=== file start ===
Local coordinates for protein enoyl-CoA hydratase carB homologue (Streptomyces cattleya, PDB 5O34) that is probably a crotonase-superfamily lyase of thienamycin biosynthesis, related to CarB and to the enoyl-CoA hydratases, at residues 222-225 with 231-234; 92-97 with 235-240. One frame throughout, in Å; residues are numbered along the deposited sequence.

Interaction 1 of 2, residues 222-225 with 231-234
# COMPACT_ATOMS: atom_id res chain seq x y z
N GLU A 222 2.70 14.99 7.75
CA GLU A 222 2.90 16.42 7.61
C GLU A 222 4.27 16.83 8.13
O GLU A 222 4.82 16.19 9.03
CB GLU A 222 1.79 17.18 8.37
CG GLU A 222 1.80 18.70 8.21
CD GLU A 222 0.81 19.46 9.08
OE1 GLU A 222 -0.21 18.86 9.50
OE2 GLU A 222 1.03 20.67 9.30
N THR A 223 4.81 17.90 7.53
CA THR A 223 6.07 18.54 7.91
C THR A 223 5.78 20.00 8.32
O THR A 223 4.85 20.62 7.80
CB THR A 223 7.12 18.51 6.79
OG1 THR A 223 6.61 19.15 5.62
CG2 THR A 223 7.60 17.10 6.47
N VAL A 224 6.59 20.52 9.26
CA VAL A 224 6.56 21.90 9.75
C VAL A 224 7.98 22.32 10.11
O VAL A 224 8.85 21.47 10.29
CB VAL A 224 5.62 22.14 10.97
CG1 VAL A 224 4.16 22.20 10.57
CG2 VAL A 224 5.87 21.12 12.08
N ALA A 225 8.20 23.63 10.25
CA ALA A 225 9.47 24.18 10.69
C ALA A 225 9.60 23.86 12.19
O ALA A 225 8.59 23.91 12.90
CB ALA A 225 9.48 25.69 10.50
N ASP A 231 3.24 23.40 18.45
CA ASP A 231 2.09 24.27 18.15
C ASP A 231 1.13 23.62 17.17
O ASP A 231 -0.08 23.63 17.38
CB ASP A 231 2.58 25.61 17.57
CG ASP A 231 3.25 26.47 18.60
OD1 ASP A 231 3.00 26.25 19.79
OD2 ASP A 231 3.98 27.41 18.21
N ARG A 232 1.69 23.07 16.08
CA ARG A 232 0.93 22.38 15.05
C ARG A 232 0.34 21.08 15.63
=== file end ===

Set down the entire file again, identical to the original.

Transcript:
Local coordinates for protein enoyl-CoA hydratase carB homologue (Streptomyces cattleya, PDB 5O34) that is probably a crotonase-superfamily lyase of thienamycin biosynthesis, related to CarB and to the enoyl-CoA hydratases, at residues 222-225 with 231-234; 92-97 with 235-240. One frame throughout, in Å; residues are numbered along the deposited sequence.

Interaction 1 of 2, residues 222-225 with 231-234
# COMPACT_ATOMS: atom_id res chain seq x y z
N GLU A 222 2.70 14.99 7.75
CA GLU A 222 2.90 16.42 7.61
C GLU A 222 4.27 16.83 8.13
O GLU A 222 4.82 16.19 9.03
CB GLU A 222 1.79 17.18 8.37
CG GLU A 222 1.80 18.70 8.21
CD GLU A 222 0.81 19.46 9.08
OE1 GLU A 222 -0.21 18.86 9.50
OE2 GLU A 222 1.03 20.67 9.30
N THR A 223 4.81 17.90 7.53
CA THR A 223 6.07 18.54 7.91
C THR A 223 5.78 20.00 8.32
O THR A 223 4.85 20.62 7.80
CB THR A 223 7.12 18.51 6.79
OG1 THR A 223 6.61 19.15 5.62
CG2 THR A 223 7.60 17.10 6.47
N VAL A 224 6.59 20.52 9.26
CA VAL A 224 6.56 21.90 9.75
C VAL A 224 7.98 22.32 10.11
O VAL A 224 8.85 21.47 10.29
CB VAL A 224 5.62 22.14 10.97
CG1 VAL A 224 4.16 22.20 10.57
CG2 VAL A 224 5.87 21.12 12.08
N ALA A 225 8.20 23.63 10.25
CA ALA A 225 9.47 24.18 10.69
C ALA A 225 9.60 23.86 12.19
O ALA A 225 8.59 23.91 12.90
CB ALA A 225 9.48 25.69 10.50
N ASP A 231 3.24 23.40 18.45
CA ASP A 231 2.09 24.27 18.15
C ASP A 231 1.13 23.62 17.17
O ASP A 231 -0.08 23.63 17.38
CB ASP A 231 2.58 25.61 17.57
CG ASP A 231 3.25 26.47 18.60
OD1 ASP A 231 3.00 26.25 19.79
OD2 ASP A 231 3.98 27.41 18.21
N ARG A 232 1.69 23.07 16.08
CA ARG A 232 0.93 22.38 15.05
C ARG A 232 0.34 21.08 15.63